Backstage at On the Boards, the other artists in the first weekend Studio Showcase of the Northwest New Works Festival were playing word games I could never figure out – something involving a lot of guesses and maybe a bus. What’s “crotch” in French? I think they settled on “entrecuisse”.
I couldn’t join in, which bummed me out. In four minutes I had to be super committed to dragging an important piece of cardboard across the stage. Instead of gaming, I stood next to my corrugated burden in the blue wings, trying to keep my body warm, my feet limber, trying to do push ups and hop around without falling into view of the pre-show audience.
Over the course of our three-night run, I spent a cool hour cramped in that dim wing while the theatre filled with audience. Despite the anxiety, it was lovely. Prior to the Northwest New Works Festival (NWNW), I had performed five other in-development versions of Tahni Holt‘s Sunshine. All five were one-time performances, which I always find hard to gauge. You work for months, and then it’s done. Through our NWNW performances, I finally felt acquainted with Sunshine in a room. A room whose particular qualities grew into the work a little more each night: the slide of the floor, the carriage of light and sound, the relationship with audience our closeness allowed.
Done performing our 20-minute world, I washed my feet and became audience for the festival’s 16 other new works. A week later, I caught something of a sister program of 7 works in Portland’s Risk/Reward Festival.
29 years running, the Northwest New Works Festival at Seattle’s On the Boards Theatre presents a statement definitive of contemporary performance from the Pacific Northwest. From Portland, Hand2Mouth‘s Risk/Reward Festival (R/R), now in its 5th year, has developed a close and promising partnership with their northern colleagues. Arguably, these festivals present our region’s finest – a region flattered by an enduringly attractive reputation and host to two vibrant cities about as far away from one another as Brussels is to Paris.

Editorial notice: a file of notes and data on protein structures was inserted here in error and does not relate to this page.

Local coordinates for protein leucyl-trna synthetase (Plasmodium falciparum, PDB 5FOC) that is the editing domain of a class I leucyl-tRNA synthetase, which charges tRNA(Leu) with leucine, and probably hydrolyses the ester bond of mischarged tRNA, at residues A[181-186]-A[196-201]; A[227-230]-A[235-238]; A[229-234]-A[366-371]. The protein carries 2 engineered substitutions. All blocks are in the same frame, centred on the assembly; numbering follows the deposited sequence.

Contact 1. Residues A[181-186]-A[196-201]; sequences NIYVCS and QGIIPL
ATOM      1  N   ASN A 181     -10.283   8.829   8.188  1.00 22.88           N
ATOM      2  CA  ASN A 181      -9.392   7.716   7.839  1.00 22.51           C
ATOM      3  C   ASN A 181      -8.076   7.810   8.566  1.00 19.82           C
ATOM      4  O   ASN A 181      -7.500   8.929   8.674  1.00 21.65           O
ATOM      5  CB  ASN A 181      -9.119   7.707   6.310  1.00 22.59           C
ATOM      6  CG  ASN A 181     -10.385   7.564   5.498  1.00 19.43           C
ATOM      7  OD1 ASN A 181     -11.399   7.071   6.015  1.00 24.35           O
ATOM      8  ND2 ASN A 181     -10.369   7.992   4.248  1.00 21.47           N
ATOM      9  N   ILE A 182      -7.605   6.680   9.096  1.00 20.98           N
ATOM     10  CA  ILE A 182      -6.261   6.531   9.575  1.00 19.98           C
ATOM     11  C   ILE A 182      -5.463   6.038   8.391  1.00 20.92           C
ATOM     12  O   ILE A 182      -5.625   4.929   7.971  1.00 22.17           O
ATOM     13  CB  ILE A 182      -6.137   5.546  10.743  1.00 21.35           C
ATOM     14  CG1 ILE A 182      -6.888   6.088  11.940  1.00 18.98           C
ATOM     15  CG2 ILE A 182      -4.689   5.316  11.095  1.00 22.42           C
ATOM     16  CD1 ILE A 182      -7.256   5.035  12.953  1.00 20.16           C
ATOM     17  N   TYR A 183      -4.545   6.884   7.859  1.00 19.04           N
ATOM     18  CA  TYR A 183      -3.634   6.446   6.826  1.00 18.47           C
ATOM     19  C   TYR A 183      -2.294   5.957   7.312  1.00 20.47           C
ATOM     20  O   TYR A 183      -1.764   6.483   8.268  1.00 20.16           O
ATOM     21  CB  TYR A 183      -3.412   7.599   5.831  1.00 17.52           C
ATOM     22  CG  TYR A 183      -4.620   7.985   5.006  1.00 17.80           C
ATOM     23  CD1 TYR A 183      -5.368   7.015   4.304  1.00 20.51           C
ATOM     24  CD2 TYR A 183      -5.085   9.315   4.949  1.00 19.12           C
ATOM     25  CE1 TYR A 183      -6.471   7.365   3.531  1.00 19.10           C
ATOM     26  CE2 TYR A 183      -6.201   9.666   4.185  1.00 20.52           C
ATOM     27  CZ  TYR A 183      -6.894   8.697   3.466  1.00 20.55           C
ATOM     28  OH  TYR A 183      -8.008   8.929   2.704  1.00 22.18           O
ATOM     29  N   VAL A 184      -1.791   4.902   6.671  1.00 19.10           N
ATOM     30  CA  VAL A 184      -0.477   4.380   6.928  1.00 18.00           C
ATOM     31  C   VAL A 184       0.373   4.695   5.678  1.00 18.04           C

As I watched the 2012 NWNW and R/R programs, I kept asking the obvious question: What characterizes contemporary performance in the Pacific Northwest? What would I think of this work if I saw it out of context, if I didn’t know any of the artists involved?
Much of the work in these festivals is not intended to be complete, but rather a stage in the development of a piece that will presumably be produced in full in the near future. Hopefully so, but doubts hung over many of the performances I saw.
Will there be a full staging? Will there be so healthy an audience for a stand-alone work? Will this work ever be performed outside the Pacific Northwest? Will this work ever be performed again at all?
What I saw playing out most prominently on the stages in Seattle and Portland was a brutal and uncomfortable tension between the commitment of the performers on one hand and on the other the specter that: maybe this is it. Maybe this is the complete lifespan and audience of the work, or -more accurately- the death of the work in its completion.
As far as I can tell, it seems that roughly half of the pieces in this year’s festivals have indeed secured their next phase of production. Just from studying the program, we know Tahni Holt, Ulrich/Graczyk/Baldoz and Hand2Mouth will premier full length works in the coming year.
However, those programs also contain sentiments that lay bear an uncertainty all too familiar to regional performing artists:
“Bolero is part of an evening-length work (in development), entitled either My Moon Time or Waxie Moon in a Doll’s House. Look for it somewhere, someday. Interested producers, please email email@example.com.”